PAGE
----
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Is the Uranium Rally Just Beginning?

Posted December 11, 2023

Sean Ring

By Sean Ring

Is the Uranium Rally Just Beginning?

When I chatted with Rick Rule the other week, he said, “The easy money has been made in uranium.”

I’m sure he’s correct, as uranium was a hated asset early this year and has rallied 50% since that bottom.

The URA ETF was trading at $9 pre-Covid and has nearly tripled since then. Since the Covid bottom, it’s quadrupled.

The rude

We may have a ways to go with this rally, especially if URA breaks above $30.

Let’s walk through uranium and its growing importance to the energy market.

The Cat’s Out of the Bag

Last week, COP28 President and CEO of the Abu Dhabi National Oil Company (ADNOC) Sultan Ahmed Al Jaber said:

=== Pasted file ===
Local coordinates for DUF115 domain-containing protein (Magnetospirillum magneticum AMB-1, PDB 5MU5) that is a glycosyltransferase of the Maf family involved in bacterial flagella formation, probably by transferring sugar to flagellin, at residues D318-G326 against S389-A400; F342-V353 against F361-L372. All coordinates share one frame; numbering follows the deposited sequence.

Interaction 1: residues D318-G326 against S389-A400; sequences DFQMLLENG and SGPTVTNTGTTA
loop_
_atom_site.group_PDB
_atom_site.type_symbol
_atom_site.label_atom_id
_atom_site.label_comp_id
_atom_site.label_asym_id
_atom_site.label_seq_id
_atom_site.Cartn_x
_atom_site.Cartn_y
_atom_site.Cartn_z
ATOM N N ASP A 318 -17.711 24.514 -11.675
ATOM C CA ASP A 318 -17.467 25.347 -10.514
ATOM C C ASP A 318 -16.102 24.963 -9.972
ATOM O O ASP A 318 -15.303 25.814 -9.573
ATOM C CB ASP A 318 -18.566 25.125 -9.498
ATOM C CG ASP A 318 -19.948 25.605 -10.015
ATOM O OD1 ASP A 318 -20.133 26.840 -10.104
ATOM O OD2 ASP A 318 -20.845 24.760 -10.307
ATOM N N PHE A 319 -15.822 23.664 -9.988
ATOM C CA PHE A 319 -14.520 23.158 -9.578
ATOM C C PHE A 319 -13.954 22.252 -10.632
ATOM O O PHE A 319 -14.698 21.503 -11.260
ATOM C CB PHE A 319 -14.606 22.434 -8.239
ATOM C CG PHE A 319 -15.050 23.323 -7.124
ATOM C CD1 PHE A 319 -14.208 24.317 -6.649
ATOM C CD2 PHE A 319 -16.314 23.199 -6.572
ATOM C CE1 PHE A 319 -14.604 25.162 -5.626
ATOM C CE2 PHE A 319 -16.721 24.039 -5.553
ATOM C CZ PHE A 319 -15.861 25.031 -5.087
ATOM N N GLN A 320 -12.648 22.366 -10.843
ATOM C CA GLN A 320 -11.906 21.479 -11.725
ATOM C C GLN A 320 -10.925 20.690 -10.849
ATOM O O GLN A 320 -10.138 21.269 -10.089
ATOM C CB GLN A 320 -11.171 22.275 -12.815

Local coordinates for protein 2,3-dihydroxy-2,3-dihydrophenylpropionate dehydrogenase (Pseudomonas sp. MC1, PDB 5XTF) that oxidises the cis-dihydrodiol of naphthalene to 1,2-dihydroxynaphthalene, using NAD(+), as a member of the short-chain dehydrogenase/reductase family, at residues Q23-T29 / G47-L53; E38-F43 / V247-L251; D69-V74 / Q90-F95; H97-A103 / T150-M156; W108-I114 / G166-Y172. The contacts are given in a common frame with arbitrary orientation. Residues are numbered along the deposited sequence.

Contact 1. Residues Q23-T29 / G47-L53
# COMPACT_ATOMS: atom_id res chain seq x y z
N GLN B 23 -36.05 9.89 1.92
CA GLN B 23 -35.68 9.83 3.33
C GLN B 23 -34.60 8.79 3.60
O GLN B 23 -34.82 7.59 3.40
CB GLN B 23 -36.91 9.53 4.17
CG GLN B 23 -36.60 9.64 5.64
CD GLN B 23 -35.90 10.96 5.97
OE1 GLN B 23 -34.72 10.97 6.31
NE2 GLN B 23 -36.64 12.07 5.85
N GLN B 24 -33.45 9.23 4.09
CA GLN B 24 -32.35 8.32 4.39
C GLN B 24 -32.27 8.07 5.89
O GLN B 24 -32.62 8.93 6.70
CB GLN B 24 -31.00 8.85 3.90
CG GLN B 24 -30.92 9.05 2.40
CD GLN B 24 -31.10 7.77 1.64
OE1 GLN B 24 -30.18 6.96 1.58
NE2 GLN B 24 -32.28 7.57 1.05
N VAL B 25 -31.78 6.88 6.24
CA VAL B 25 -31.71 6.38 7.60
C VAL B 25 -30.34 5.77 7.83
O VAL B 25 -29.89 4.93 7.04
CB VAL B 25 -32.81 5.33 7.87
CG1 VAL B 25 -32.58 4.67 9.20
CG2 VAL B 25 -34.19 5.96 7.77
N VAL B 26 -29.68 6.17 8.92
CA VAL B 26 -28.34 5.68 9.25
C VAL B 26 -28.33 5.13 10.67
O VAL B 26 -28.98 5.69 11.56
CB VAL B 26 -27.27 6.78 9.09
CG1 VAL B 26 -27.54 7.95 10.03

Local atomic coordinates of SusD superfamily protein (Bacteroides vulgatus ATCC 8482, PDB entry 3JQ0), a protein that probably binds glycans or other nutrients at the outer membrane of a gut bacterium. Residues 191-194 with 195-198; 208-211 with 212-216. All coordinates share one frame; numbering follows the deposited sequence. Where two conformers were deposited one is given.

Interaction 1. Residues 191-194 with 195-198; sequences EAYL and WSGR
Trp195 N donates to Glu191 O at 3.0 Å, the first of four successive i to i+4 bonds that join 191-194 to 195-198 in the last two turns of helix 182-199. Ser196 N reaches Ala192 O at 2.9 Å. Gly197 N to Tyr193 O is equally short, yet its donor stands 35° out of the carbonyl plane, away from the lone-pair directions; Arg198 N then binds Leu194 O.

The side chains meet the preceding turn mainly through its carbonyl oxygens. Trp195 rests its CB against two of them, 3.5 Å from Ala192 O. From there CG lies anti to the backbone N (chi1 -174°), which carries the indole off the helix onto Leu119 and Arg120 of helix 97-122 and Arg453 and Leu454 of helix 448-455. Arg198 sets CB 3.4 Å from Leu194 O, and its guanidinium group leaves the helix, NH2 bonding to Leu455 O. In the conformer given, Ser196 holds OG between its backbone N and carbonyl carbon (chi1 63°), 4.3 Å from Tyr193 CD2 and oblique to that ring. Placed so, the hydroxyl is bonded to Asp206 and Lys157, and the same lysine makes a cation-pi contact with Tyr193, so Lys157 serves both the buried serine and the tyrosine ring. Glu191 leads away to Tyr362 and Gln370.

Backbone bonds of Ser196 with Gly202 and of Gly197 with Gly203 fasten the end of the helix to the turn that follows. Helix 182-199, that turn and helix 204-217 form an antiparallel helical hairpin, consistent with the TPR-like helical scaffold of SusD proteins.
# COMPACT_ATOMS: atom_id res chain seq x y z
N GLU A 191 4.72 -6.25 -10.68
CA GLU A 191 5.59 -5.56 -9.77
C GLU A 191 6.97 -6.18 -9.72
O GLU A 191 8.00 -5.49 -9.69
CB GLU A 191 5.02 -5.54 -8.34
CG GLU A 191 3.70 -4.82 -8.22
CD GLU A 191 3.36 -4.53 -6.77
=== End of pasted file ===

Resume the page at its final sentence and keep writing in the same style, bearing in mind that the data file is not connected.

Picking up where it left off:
I accepted to come to this meeting to have a sober and mature conversation. I’m not in any way signing up to any discussion that is alarmist. There is no science out there, or no scenario out there, that says that the phase-out of fossil fuel is what’s going to achieve 1.5C.

Basically, the John Kerrys and Al Gores of the world have been unmasked. No one believes the earth will melt if we don’t get temperatures down 1.5C (at an exorbitant cost).

So they’ve had to retrench.

If you recall, when Fukushima happened in 2011, Merkel’s Germany, in its seemingly bottomless stupidity, canceled all its nuclear reactors. Since Mutti was the face of Europe, many other countries followed suit. (Luckily for them, the French weren’t so stupid.)

Germany has returned to coal plants to keep the lights on and industry going. And China and India never got off coal plants.

According to Statista, at the end of July 2023, these countries had the most coal-fired plants:

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Credit: Statista

China and India are at the top of the list.

With the climate alarmists feeling their precious agenda taking hit after hit, they’ve felt the need to sound sensible for once. Hence, we need to start talking about clean-burning nuclear energy again.